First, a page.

Trains stir romantic visions of travel, the anticipation of new sites to see, the excitement of being bound on a journey. The irony of our love of steam trains is that from a 21st century perspective they evoke a time of leisurely travel, while when they were introduced in the 19th century they were the epitome of speed, the quick, mechanical clickety-clack of train wheels replacing the slow clippity-clop of the horse-drawn carriage.
There are eleven narrow gauge steam railways in Wales. Each was originally built to move slate in the north, and coal in the south, so these lines are short, ranging from three to forty miles in length. “Like bringing coals to Newcastle” is an old expression which today takes on supreme irony, as this once coal-rich country no longer produces railroad grade coal, so the coal used to power these trains must be imported from Russia!
If you’re in the north, I can recommend a day trip that includes three train rides, the best view in Wales, and one of the prettiest villages in all of Great Britain. Two railways run from Llanberis. One runs along the twin lakes of Llanberis, taking about one hour to complete its five mile roundtrip journey, with a couple of stops along the way. The other, runs from the base to the summit of Mt. Snowdon which, at 3,500 feet, is the tallest mountain south of the Scottish highlands. The little cogwheel train takes about half an hour in each direction, with a twenty-minute stop at the top. The view from the top, I’m told, is breathtaking, but it is dependent on the weather. The day I visited the clouds moved in, a thin rain obscured the view, and most of the passengers hung out in the comfortable café at the top of the line. A few of us more intrepid travelers ascended the few steps to the very summit, where the wind was blowing (I swear) at over 100 mph — a sign in the café claims that gusts of over 200 mph have been recorded. The valley on the lee side of the mountain is known as the Valley of Lost Hats, for obvious reasons. Despite the lack of panorama, I found it an exhilarating experience.
Driving up Llanberis Pass the terrain turns steep and rocky. It was here that Sir Edmund Hillary trained for his assault on Mt. Everest. He stayed at the Pen-y-Gwyrd Hotel, and the ground floor pub is filled with his memorabilia. It’s a nice place to stop on a cold day. The pub grub is warm and hearty.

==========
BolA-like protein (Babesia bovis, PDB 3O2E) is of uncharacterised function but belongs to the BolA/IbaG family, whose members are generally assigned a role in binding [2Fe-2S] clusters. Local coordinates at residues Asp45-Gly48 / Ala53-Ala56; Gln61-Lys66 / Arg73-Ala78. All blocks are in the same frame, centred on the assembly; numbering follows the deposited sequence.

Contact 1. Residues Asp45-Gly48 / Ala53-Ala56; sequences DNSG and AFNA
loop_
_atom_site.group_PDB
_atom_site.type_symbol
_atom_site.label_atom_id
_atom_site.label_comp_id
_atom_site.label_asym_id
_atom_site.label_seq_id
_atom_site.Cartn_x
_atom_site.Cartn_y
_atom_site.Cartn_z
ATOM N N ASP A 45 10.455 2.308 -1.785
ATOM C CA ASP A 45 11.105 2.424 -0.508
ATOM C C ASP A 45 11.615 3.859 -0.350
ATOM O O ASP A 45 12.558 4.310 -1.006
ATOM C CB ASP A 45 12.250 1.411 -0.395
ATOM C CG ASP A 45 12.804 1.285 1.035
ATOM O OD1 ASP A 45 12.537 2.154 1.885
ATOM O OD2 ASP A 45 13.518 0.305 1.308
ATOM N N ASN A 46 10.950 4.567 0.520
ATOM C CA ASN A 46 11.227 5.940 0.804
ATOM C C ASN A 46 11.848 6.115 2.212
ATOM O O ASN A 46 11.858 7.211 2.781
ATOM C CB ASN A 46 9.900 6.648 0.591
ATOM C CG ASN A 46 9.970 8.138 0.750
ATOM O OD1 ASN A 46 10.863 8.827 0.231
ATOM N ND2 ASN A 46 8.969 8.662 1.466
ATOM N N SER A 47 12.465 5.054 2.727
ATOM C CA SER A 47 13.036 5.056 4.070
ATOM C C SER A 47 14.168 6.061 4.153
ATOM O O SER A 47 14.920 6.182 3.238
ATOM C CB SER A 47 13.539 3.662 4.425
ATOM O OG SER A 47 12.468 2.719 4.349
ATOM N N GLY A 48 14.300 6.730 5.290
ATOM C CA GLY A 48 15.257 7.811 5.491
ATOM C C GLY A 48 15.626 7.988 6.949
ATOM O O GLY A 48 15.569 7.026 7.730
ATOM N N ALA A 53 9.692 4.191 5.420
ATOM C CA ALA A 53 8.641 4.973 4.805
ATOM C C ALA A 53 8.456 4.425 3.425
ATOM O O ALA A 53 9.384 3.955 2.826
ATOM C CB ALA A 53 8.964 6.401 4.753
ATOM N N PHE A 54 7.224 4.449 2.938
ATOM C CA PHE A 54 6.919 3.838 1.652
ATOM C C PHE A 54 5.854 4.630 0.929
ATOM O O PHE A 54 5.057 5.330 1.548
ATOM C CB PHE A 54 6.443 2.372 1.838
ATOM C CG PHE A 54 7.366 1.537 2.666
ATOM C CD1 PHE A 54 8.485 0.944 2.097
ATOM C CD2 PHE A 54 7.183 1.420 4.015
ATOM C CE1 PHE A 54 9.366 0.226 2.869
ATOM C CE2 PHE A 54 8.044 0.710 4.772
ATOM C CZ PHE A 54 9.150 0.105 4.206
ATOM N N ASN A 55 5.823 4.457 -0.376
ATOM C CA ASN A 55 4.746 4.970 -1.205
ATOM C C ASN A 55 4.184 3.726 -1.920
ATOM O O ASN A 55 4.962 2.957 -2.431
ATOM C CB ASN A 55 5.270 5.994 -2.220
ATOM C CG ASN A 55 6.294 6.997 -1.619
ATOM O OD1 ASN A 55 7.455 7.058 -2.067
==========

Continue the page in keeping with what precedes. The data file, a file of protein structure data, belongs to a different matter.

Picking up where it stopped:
The hotel is at the junction of A 4086 and A 498, the latter of which descends through the green and beautiful Nantgwynant Valley, past woods reputed to be the ancient home of Merlyn the Magician, to the picturesque village of Beddgelert (pronounced Beth-gelert). If you go in May and early June the surrounding hills are pink with Rhododendrons. The village is built at the confluence of the Glaslyn and Colwyn rivers. A short walk along a paved path beside the Glaslyn will bring you the grave (Bedd) of Gelert.
The myth (for so it must be called, as no proof can be made of the story’s veracity) is that a 13th century prince, named Llywelyn, returned from a hunt to be greeted by his happy blood-stained hound, Gelert. Seeing his son’s overturned crib and assuming the worst, the prince killed the dog with a thrust of his sword. At the dog’s dying yelp, the infant began to cry. The prince found the boy unharmed, and also discovered thenearbybody of a wolf, which Gelert had killed in defense of the home. Filled with remorse, it is said that the prince never smiled again. The burial site of Gelert the dog gave its name to the village.
On the way to the train station in Beddgelert, we took a break to enjoy an ice cream (Welsh ice cream may be unheralded, but it’s the best I’ve had outside of Italy). In April of 2009, the Welsh Highland Railway opened a line connecting the village to the coastal town of Caernarfon, fifteen miles distant, where you can visit the largest of Edward I’s 13th century castles. When fully completed in 2010, the line will connect Caernarfon to Porthmadog on Tremadog Bay, and at 40-miles will be the longest of the historic railways in Wales.
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